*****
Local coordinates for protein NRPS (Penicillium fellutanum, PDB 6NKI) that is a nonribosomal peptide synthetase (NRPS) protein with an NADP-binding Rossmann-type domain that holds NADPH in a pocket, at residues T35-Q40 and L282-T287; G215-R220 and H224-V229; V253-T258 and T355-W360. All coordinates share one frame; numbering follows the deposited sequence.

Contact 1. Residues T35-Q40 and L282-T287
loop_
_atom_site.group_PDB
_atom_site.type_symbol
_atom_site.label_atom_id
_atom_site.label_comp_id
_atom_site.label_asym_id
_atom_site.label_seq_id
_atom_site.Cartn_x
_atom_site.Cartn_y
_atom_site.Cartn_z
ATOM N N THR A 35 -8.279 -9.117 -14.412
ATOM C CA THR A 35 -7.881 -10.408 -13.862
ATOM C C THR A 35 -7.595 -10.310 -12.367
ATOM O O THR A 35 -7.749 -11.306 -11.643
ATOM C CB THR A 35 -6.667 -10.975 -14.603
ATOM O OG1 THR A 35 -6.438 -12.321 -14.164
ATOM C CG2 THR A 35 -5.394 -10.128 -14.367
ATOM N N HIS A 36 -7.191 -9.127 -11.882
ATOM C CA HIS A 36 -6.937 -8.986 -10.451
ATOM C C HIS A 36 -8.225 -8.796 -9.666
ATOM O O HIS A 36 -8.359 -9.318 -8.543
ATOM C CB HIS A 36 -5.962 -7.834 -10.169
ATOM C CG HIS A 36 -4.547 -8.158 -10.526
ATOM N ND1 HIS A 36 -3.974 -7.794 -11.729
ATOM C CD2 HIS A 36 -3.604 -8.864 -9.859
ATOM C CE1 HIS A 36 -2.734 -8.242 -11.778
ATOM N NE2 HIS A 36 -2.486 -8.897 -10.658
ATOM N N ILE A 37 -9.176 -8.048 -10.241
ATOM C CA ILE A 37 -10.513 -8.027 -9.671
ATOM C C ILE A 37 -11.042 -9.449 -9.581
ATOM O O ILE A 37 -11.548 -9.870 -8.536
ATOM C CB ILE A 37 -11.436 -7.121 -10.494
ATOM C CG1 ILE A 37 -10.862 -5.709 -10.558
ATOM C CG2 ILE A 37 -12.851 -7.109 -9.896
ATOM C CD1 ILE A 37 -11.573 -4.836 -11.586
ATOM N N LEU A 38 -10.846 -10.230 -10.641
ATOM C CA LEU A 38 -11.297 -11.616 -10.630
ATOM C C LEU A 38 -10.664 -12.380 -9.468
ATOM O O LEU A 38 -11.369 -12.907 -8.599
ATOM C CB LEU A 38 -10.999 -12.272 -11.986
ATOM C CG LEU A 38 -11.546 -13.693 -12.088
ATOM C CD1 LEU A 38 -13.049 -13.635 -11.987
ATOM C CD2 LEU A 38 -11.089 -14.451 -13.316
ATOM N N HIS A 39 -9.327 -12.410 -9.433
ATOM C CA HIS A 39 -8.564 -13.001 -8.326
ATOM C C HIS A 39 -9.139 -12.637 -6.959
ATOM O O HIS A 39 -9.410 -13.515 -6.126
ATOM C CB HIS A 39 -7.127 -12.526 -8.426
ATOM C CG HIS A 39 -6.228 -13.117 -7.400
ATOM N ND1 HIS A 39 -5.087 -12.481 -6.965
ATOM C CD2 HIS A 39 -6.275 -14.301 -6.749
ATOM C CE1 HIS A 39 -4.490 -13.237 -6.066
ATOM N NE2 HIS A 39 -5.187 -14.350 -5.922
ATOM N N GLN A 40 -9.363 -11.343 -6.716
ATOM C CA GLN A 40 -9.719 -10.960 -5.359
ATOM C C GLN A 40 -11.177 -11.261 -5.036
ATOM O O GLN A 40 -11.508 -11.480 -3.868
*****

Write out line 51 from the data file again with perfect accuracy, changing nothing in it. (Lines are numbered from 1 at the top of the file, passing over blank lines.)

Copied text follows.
ATOM C CG HIS A 39 -6.228 -13.117 -7.400